Recent Developments

In a Made for TV Moment, President Trump Selects His Supreme Court Nominee: Judge Neil Gorsuch

It seems fitting that President Trump, as a former reality television star, would announce his pick for the Supreme Court during prime time with 33 million viewers tuning in. At 8:00 pm EST, a day after tweeting that he chose his nominee and would announce his selection on Tuesday evening, President Trump took to the lectern to introduce Judge Neil M. Gorsuch to the world.

Consistent with statements made during his campaign, President Trump's nominee, Judge Gorsuch, shares many similarities with Justice Antonin Scalia. Judge Gorsuch is a solid conservative with a flair for colorful writing who enjoys the outdoors and is an originalist (interpreting the Constitution consistently with how the founders understood it when enacting it).

While Judge Gorsuch shares a conservative judicial philosophy with the late jurist, he does not have Scalia's acerbic wit and caustic style. On the contrary, colleagues describe the Judge as unfailingly polite, diplomatic, and personable. Nonetheless, if Judge Gorsuch is confirmed, it would return the Supreme Court to familiar ideological grounds.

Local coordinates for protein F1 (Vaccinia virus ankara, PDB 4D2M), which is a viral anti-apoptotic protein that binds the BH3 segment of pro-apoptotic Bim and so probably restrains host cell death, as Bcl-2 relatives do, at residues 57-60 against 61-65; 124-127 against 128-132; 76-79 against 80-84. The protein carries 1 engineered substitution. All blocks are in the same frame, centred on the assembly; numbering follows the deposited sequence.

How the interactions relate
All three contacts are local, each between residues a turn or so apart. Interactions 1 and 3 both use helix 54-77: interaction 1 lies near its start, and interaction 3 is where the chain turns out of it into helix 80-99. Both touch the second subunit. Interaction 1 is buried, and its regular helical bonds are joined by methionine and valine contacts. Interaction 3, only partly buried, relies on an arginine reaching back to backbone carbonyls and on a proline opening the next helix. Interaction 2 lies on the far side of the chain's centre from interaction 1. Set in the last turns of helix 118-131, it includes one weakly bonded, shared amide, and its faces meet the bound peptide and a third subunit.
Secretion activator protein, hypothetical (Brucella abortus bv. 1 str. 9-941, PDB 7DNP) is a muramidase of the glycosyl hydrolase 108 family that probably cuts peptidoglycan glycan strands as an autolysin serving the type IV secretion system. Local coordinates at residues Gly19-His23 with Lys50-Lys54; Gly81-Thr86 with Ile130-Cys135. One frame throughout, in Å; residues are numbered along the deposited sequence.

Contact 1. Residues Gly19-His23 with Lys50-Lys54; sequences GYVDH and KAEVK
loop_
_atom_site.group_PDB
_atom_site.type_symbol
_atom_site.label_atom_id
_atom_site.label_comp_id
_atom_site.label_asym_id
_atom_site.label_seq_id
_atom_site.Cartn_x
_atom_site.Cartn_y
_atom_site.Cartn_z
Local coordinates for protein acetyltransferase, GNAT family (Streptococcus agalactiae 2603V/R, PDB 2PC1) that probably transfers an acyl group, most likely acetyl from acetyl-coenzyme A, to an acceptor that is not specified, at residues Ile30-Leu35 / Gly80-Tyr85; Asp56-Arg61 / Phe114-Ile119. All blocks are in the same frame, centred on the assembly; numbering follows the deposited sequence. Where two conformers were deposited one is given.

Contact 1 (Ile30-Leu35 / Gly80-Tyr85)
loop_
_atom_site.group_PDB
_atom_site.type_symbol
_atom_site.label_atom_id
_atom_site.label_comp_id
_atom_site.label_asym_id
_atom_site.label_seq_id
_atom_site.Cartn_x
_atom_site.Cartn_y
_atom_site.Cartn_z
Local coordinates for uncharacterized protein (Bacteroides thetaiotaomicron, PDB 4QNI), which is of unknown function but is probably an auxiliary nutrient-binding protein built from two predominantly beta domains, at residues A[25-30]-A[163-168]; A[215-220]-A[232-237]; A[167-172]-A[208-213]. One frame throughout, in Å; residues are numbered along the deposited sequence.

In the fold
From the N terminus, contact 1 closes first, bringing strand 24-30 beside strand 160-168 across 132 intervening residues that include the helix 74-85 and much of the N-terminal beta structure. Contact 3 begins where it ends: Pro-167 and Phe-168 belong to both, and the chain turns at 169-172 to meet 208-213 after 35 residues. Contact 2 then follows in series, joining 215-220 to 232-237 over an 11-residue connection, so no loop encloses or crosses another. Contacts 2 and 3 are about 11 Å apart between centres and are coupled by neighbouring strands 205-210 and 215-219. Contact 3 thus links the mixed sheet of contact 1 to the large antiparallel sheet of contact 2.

An Illustrious Background and No Stranger to Politics

Judge Gorsuch is a well-regarded, federal appeals court judge based in Denver, Colorado. At the age of 38, in 2006, he was appointed to the Tenth Circuit without Senate opposition. A fourth-generation Coloradan, Judge Gorsuch grew up in Denver. When he was a teenager, he moved to Washington, D.C., when his mother, Anne Gorsuch Burford, joined the Reagan administration to head the Environmental Protection Agency—the first woman to hold that position. Her time there was short-lived and fraught with controversy. Critics accused her of trying to dismantle the agency rather than protect the environment, which culminated with Congress launching an investigation into alleged mismanagement. Ms. Gorsuch Burford resigned after 22 months on the job.

Judge Gorsuch went on to attend Columbia University for college, followed by Harvard Law School. After law school, he attended Oxford University in England as a Marshall Scholar and graduated with a doctorate in legal philosophy.